Almost Human

Heres a program from our archives.Chimpanzees are remarkably similar to human beings in many ways, and studies of chimp behavior have caused scientists to redefine those qualities that we call human. I’m Jim Metzner and this is the Pulse of the Planet.ambience, Gombe Reserve Goodall: Chimpanzees actually are our closest living relatives. They differ from us genetically by just over one percent.Dr. Jane Goodall has been studying chimpanzees over the past thirty years.Goodall: Through the years, the similarities between human and chimp behavior have become increasingly apparent. Studies in captivity show amazing similarities in intellectual ability. And the similarities in some respects, such as non-verbal communication, mean that, when you see chimpanzees embracing, hugging, kissing one another, patting one another on the back, you know intuitively just exactly what they mean.Chimps are so like us in the structure of the brain and the central nervous system. They’re so like us in the composition of blood, and immune system and so forth, that it follows, quite logically, that there would be similarities in emotions, similarities in behavior, and similarities in intellectual ability.One of the things that’s become increasingly clear is that, not only have we learned a lot about chimpanzees place in nature, but that this teaches us a great deal about our own human place in nature. It’s a little humbling because an understanding of chimps shows that, while humans are a unique primate species, we’re not as different as we used to think, and we don’t stand in isolated splendor on one side of an unbridgeable chasm, with the rest of the animal kingdom on the other. And for me, the chimpanzee helps to bridge that supposed gap.This archival program is part of our thirtieth anniversary celebration. If you want hear more, check out our podcast.

Almost Human

Our closest living relatives.
Air Date:10/18/2018
Scientist:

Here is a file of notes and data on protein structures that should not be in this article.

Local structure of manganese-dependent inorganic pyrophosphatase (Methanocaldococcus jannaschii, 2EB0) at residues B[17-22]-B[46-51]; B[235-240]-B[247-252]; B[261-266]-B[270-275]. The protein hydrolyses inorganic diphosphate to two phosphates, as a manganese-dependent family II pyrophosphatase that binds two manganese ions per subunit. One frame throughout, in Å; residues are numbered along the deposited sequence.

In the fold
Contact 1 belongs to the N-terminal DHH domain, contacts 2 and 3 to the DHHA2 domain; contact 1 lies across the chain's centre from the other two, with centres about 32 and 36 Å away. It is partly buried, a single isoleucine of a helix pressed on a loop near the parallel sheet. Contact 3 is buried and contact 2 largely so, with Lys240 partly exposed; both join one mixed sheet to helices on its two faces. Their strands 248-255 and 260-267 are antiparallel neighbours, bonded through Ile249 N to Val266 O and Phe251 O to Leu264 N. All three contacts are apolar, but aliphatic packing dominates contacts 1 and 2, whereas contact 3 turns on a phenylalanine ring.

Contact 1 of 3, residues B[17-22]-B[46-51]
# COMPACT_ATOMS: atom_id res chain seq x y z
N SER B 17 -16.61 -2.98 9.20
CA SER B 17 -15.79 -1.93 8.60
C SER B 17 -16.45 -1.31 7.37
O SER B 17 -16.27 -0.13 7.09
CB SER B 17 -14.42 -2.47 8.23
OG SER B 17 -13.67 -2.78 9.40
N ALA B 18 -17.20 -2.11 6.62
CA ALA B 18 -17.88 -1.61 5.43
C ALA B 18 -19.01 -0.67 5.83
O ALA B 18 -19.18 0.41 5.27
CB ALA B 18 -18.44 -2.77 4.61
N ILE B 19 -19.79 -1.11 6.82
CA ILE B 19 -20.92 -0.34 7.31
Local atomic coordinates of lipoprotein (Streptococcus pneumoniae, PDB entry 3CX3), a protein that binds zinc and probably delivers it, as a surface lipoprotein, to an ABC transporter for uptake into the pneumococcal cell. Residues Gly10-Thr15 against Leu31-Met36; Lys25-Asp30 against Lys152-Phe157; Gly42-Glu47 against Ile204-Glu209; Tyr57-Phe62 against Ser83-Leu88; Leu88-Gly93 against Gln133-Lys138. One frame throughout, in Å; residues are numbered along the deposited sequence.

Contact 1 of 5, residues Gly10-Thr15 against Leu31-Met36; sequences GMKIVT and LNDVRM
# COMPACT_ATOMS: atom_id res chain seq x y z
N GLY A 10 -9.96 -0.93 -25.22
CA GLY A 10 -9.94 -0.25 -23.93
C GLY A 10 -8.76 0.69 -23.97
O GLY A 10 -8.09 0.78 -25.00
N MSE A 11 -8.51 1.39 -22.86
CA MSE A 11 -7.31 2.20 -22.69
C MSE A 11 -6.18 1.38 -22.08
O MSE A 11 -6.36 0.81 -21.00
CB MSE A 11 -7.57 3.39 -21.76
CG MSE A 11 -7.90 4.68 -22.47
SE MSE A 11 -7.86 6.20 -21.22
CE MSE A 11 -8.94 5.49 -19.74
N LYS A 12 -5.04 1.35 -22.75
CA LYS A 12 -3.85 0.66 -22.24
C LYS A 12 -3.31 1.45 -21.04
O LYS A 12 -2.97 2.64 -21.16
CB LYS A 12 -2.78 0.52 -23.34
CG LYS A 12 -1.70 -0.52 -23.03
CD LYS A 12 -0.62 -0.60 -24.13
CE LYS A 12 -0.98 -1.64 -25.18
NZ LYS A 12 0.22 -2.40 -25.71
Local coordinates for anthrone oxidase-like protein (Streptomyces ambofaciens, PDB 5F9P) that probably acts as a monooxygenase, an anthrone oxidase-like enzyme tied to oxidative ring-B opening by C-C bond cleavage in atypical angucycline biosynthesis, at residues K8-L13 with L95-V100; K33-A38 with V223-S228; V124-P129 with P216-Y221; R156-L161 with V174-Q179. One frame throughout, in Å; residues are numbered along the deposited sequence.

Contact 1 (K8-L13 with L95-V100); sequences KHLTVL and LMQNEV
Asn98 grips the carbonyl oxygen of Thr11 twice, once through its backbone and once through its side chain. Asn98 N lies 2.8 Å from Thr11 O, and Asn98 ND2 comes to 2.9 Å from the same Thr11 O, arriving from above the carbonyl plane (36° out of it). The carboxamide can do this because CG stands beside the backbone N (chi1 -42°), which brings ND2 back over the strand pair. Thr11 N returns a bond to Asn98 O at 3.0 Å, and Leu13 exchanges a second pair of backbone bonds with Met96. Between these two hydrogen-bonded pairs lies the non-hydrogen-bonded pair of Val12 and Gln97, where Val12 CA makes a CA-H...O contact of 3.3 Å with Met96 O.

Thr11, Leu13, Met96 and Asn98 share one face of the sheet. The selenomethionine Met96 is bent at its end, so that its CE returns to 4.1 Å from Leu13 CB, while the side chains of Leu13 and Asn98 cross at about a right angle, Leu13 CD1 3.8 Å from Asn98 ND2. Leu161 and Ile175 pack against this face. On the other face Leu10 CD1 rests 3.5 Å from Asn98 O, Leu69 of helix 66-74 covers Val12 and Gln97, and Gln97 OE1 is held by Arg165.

Transcript:

Heres a program from our archives.Chimpanzees are remarkably similar to human beings in many ways, and studies of chimp behavior have caused scientists to redefine those qualities that we call human. I'm Jim Metzner and this is the Pulse of the Planet.ambience, Gombe Reserve Goodall: Chimpanzees actually are our closest living relatives. They differ from us genetically by just over one percent.Dr. Jane Goodall has been studying chimpanzees over the past thirty years.Goodall: Through the years, the similarities between human and chimp behavior have become increasingly apparent. Studies in captivity show amazing similarities in intellectual ability. And the similarities in some respects, such as non-verbal communication, mean that, when you see chimpanzees embracing, hugging, kissing one another, patting one another on the back, you know intuitively just exactly what they mean.Chimps are so like us in the structure of the brain and the central nervous system. They're so like us in the composition of blood, and immune system and so forth, that it follows, quite logically, that there would be similarities in emotions, similarities in behavior, and similarities in intellectual ability.One of the things that's become increasingly clear is that, not only have we learned a lot about chimpanzees place in nature, but that this teaches us a great deal about our own human place in nature. It's a little humbling because an understanding of chimps shows that, while humans are a unique primate species, we're not as different as we used to think, and we don't stand in isolated splendor on one side of an unbridgeable chasm, with the rest of the animal kingdom on the other. And for me, the chimpanzee helps to bridge that supposed gap.This archival program is part of our thirtieth anniversary celebration. If you want hear more, check out our podcast.